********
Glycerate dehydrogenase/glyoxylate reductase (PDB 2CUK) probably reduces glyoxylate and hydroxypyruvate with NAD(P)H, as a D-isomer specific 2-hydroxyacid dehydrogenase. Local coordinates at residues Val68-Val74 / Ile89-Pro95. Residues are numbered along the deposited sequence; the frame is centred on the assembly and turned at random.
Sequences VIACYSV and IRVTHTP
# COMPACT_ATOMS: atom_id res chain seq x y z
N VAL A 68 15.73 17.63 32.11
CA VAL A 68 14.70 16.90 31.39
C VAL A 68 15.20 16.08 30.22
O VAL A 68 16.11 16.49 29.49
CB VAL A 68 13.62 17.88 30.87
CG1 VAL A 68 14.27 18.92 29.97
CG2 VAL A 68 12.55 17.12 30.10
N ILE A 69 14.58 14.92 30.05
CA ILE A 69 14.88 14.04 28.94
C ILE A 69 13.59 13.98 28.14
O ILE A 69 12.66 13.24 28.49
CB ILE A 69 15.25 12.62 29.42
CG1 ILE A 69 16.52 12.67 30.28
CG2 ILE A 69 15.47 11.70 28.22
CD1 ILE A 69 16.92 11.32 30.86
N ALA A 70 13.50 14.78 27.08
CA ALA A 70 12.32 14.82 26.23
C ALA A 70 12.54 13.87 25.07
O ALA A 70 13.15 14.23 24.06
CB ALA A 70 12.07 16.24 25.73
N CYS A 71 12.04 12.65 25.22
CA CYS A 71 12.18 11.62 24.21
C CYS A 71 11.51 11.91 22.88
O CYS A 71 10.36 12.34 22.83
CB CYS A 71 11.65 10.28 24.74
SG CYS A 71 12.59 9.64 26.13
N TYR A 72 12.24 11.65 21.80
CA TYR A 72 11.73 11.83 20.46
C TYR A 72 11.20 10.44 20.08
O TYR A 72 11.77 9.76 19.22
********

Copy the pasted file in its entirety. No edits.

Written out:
Glycerate dehydrogenase/glyoxylate reductase (PDB 2CUK) probably reduces glyoxylate and hydroxypyruvate with NAD(P)H, as a D-isomer specific 2-hydroxyacid dehydrogenase. Local coordinates at residues Val68-Val74 / Ile89-Pro95. Residues are numbered along the deposited sequence; the frame is centred on the assembly and turned at random.
Sequences VIACYSV and IRVTHTP
# COMPACT_ATOMS: atom_id res chain seq x y z
N VAL A 68 15.73 17.63 32.11
CA VAL A 68 14.70 16.90 31.39
C VAL A 68 15.20 16.08 30.22
O VAL A 68 16.11 16.49 29.49
CB VAL A 68 13.62 17.88 30.87
CG1 VAL A 68 14.27 18.92 29.97
CG2 VAL A 68 12.55 17.12 30.10
N ILE A 69 14.58 14.92 30.05
CA ILE A 69 14.88 14.04 28.94
C ILE A 69 13.59 13.98 28.14
O ILE A 69 12.66 13.24 28.49
CB ILE A 69 15.25 12.62 29.42
CG1 ILE A 69 16.52 12.67 30.28
CG2 ILE A 69 15.47 11.70 28.22
CD1 ILE A 69 16.92 11.32 30.86
N ALA A 70 13.50 14.78 27.08
CA ALA A 70 12.32 14.82 26.23
C ALA A 70 12.54 13.87 25.07
O ALA A 70 13.15 14.23 24.06
CB ALA A 70 12.07 16.24 25.73
N CYS A 71 12.04 12.65 25.22
CA CYS A 71 12.18 11.62 24.21
C CYS A 71 11.51 11.91 22.88
O CYS A 71 10.36 12.34 22.83
CB CYS A 71 11.65 10.28 24.74
SG CYS A 71 12.59 9.64 26.13
N TYR A 72 12.24 11.65 21.80
CA TYR A 72 11.73 11.83 20.46
C TYR A 72 11.20 10.44 20.08
O TYR A 72 11.77 9.76 19.22